Tikkun Olam (1980)
In the olden, perhaps more golden days, the colors associated with October were the yellow and red of autumnal leaves, gourds of orange. The month is also related to pink, the favorite shade of a woman who succumbed to a dreaded killer.
Eleanor Goodman, a Jewish homemaker in Peoria, Illinois, raised her daughters with the message, “Fix what is wrong with the world.” Understanding her words, the sisters arranged for a backyard fundraiser for a friend stricken with polio. Susan was in charge of selling tickets while Nancy’s role was to sing Rosemary Clooney songs. Nancy had believed she was fabulous until Susan told her that next time she would be the singer, and Nancy would be the organizer. Although the younger sibling, Nancy was the problem solver; when big sis broke a curfew, Nancy convinced their father that their clock did not keep accurate time.
Susan was her high school’s homecoming queen and married her college sweetheart, Stan Komen, with whom she had two children. Nancy took the career path and moved to Dallas where she became an assistant couture buyer at Neiman Marcus. She married Robert Leitstein, the store’s executive and had Eric, her only child. In 1977, Susan phoned: the Goodman’s family doctor had detected a lump in her breast. Embroiled in a divorce and custodial issues, Nancy flew home to Peoria. Three years later, the thirty-six-year old Susan’s dying request of her sister was to “fix what is wrong with the world,” to do something to save other women from her fate.
On Valentine’s Day, in 1981, Nancy married Norman Brinker, founder of Bennigan’s and Chili’s Restaurant chains. The newly minted Mrs. Brinker could have settled in a niche as the wife of a multi-millionaire-but she had a promise to keep. Her husband told her not to pester his wealthy friends; Nancy invited them to her home to raise money for the Susan G. Komen Foundation. Oil rich Texans donated a $1,000,000. The momentum of the cause suffered a setback when Nancy came down with breast cancer. Aware that her femininity was not tied into her bra size, and that failure to do so had led to Susan’s death, she commanded her doctor, “I want them both off today! Get them off me!”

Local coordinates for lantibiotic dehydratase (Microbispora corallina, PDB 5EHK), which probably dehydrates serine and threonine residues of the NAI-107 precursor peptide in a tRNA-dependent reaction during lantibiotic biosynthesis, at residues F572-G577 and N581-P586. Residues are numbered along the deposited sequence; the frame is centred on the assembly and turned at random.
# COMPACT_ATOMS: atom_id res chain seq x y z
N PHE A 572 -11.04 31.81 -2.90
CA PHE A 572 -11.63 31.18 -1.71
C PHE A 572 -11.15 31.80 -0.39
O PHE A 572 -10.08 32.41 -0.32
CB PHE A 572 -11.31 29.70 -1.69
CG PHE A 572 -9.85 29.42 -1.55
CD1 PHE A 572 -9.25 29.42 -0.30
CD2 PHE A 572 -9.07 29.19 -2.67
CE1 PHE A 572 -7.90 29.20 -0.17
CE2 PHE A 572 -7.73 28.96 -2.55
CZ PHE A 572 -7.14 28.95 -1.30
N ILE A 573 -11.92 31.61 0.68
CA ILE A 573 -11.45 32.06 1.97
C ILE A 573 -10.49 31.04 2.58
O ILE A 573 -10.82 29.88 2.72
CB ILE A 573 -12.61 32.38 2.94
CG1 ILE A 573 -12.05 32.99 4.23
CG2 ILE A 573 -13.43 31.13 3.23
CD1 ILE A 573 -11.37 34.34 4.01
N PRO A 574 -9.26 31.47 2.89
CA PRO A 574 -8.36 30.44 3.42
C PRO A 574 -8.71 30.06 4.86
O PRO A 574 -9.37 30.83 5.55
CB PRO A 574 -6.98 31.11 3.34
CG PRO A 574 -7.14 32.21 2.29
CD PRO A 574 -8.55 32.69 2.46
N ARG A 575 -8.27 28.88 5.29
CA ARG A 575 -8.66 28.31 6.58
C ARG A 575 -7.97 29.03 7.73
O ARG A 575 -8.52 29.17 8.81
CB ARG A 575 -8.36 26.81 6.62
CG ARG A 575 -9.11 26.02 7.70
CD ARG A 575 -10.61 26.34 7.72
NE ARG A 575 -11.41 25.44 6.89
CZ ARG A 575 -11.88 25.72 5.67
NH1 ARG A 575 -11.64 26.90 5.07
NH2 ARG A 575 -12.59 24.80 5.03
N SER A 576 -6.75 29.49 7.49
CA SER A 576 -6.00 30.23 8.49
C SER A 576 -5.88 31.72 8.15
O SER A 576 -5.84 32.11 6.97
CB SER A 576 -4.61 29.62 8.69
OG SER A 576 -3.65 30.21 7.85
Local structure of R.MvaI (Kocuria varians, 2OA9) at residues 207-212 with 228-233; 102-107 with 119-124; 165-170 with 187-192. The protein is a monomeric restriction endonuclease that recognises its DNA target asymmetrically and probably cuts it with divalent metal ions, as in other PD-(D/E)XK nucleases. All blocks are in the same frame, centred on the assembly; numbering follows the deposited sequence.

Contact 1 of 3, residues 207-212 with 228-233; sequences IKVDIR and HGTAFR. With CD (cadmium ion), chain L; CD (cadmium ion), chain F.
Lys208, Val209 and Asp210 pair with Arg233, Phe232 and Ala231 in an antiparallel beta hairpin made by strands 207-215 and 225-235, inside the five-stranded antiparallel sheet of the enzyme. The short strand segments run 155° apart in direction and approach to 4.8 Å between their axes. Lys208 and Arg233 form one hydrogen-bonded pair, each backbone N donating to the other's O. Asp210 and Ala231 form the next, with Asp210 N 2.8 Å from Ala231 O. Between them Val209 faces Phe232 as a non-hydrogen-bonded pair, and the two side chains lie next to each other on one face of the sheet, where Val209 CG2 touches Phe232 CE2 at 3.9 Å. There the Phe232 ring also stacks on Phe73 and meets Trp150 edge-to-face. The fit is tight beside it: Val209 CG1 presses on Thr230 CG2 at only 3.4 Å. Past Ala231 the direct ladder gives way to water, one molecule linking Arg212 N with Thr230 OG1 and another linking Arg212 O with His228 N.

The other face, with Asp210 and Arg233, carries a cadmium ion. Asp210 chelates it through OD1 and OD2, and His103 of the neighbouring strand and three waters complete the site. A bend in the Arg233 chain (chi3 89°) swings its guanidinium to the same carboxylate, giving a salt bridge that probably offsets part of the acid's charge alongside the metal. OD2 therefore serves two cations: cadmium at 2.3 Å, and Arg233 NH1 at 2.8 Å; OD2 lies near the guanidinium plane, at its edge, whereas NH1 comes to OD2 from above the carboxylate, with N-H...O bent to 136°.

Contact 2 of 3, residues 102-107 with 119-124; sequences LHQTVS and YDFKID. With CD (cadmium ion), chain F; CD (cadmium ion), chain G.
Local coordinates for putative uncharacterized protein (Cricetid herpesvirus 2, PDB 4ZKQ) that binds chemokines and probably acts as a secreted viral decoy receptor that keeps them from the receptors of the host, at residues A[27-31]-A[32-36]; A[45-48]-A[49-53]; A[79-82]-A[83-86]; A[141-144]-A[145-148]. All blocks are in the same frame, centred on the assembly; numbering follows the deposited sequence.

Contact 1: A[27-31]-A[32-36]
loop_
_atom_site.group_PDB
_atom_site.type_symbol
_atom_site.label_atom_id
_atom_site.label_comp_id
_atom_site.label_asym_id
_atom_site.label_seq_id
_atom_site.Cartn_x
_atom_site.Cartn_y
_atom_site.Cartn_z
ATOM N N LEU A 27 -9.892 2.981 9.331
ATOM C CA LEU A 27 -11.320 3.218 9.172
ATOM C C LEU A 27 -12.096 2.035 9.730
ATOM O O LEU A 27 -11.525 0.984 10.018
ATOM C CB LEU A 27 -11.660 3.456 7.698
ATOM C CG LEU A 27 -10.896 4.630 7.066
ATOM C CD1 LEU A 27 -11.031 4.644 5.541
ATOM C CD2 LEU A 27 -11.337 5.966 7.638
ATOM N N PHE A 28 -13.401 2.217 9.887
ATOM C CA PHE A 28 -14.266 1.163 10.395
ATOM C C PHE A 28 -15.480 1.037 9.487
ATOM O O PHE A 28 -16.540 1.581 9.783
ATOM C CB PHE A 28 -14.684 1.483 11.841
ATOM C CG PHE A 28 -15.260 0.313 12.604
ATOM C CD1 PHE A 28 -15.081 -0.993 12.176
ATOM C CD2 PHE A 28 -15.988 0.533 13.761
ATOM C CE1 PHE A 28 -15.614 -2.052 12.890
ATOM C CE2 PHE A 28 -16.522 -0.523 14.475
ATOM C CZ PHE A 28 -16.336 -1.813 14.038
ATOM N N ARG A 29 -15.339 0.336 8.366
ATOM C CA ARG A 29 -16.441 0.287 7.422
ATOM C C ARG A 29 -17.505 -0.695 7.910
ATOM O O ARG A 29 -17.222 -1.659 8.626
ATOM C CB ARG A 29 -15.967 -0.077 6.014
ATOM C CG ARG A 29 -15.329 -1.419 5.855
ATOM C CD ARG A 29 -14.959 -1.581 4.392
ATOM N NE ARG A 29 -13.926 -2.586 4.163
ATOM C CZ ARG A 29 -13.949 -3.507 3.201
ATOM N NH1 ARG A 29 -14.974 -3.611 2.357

After she had regained her health, Nancy was jogging when a vision came to her, of hundreds of women running for the cure, wherein sponsors would contribute money for each mile run. On the first Komen Race for the Cure, on a drizzly Dallas day, eight hundred participants took part. Within years, millions of women have participated, and the races have garnered over a billion dollars. The logo of the foundation is a pink ribbon fashioned to look like a runner in motion. For one event, the organization distributed t-shirts with the caption, “If you’re going to stare at my breasts, you could at least donate a dollar to save them.” Under the auspices of Laura Bush, the White House went pink, police used pink handcuffs, the Dallas Cowboys assumed the hue.
Refusing to be derailed by the end of her second marriage, Nancy served as the Ambassador to Hungary. During her tenure, she organized a cancer fundraiser in which hundreds of women marched along Cahin Bridge, illuminated with pink lights. The Goodman sisters had truly learned their mother’s lesson, the Jewish concept of kindness to repair the world, Tikkun Olam.